116 – Pressure Testing a Tank for Leaks

PRESSURE TESTING A TANK FOR LEAKS (#116)

Using Water to Pressure Test a Tank for Leaks

Note: This test is to be done when the water heater is hooked up to a plumbing system or water supply.

To pressure test a water heater for a leak in the tank, the only instrument you need is a water pressure gauge. The object of the test is to see if there is a significant drop of pressure which would indicate a leak in the tank.

To conduct a pressure test, follow these steps:

  1. Install a pressure gauge on the drain valve outlet of the water heater and then open the drain valve. This will give you a pressure reading of the water heater.
  2. Close the cold-water inlet shut off valve to the water heater. Make sure all of the hot water fixtures are turned off. This will create a closed system. Tank pressure in PSI:      
  3. Turn the thermostat up until the main burner or heating element comes on. Let the pressure in the tank increase 15 to 20 PSI. This will happen quickly, so be sure to keep an eye on the pressure gauge. Turn the thermostat down, shutting off the water heater. Tank pressure after rise in PSI:       
  4. Watch the pressure gauge to see if it holds pressure or drops off significantly.
  5. If the pressure gauge drops off significantly and no leaks are found in any of the water connections or fittings, then it is an actual tank leak. If the pressure holds for a period of time (15 minutes), then the tank is not leaking. If, when doing Step 3 you cannot get the pressure to rise, this may indicate that there is a hot water fixture open in the system or the leak in the tank is significant enough to not allow any pressure buildup. Tank pressure in PSI after 15 minutes:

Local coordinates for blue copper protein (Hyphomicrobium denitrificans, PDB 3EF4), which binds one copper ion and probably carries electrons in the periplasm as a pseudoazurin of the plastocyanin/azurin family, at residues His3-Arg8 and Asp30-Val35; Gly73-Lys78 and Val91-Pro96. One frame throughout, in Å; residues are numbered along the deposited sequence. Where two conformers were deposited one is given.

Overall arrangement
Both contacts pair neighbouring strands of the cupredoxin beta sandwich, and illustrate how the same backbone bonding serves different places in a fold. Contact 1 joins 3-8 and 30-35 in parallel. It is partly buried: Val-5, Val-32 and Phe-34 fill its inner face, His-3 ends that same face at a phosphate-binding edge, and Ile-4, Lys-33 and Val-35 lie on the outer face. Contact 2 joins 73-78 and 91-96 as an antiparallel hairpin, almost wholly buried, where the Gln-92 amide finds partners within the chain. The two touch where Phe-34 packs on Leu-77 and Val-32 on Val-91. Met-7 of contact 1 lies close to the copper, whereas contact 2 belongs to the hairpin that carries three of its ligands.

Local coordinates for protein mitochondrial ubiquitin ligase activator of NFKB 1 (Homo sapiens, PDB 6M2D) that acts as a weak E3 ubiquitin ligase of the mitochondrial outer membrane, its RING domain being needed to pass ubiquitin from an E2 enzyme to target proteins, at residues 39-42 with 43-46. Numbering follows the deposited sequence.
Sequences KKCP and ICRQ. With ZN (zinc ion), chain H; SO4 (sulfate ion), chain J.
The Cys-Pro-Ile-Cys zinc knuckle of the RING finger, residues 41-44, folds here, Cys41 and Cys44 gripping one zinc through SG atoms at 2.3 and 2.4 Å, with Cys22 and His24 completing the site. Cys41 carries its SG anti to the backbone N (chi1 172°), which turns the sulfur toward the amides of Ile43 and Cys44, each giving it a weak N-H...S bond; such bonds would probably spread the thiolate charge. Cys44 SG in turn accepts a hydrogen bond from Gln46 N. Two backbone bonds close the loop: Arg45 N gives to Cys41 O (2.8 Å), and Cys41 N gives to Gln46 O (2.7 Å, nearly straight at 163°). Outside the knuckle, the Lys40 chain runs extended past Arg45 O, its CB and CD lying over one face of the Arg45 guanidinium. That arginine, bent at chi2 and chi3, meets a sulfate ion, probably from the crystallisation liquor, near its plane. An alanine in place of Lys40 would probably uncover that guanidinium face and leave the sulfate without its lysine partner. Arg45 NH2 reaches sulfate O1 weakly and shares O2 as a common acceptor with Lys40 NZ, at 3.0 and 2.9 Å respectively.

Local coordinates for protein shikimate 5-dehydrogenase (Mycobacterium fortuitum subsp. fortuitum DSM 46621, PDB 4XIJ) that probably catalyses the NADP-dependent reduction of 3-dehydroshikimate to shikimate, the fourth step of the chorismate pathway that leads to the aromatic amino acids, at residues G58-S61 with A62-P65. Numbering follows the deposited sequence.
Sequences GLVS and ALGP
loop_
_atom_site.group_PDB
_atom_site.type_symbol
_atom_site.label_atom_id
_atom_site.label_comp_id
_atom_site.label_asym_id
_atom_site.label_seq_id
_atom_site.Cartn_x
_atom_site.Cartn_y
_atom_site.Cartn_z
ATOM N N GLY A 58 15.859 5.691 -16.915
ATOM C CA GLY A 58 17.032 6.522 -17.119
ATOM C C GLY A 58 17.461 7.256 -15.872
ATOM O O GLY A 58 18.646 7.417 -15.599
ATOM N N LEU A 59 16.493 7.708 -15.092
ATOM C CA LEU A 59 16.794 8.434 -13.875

Using Air to Pressure Test a Tank for Leaks

Note: This test is to be done when the water heater is hooked up to a plumbing system.

To pressure test a water heater for a leak in the tank, you will need a pressure gauge, valve stem with Schrader valve and the miscellaneous fittings to adapt to the threaded connections of the tank. You will also need an air source such as a nitrogen tank or air compressor. The object of the test is to see if there is a significant drop of pressure which would indicate a leak in the tank.

To conduct a pressure test, follow these steps:

  1. Install caps to make the tank a sealed vessel. One of these openings should be adapted to a pressure gauge and one should be used as an air inlet/valve stem. This will allow you to pressurize the water heater.
  2. Pressurize the tank to 50psi. Tank pressure in PSI:     
  3. If the pressure gauge drops off significantly and no leaks are found in any of the connections or fittings, then it is an actual tank leak. If the pressure holds for a period of time (15 minutes), then the tank is not leaking. If, when doing Step 3 you cannot get the pressure to rise, this may indicate the leak in the tank is significant enough to not allow any pressure buildup. Tank pressure in PSI after 15 minutes:      

Always use caution when performing these tests. Pressure buildup is a potentially dangerous situation.

These tests should be conducted by a professional contractor.

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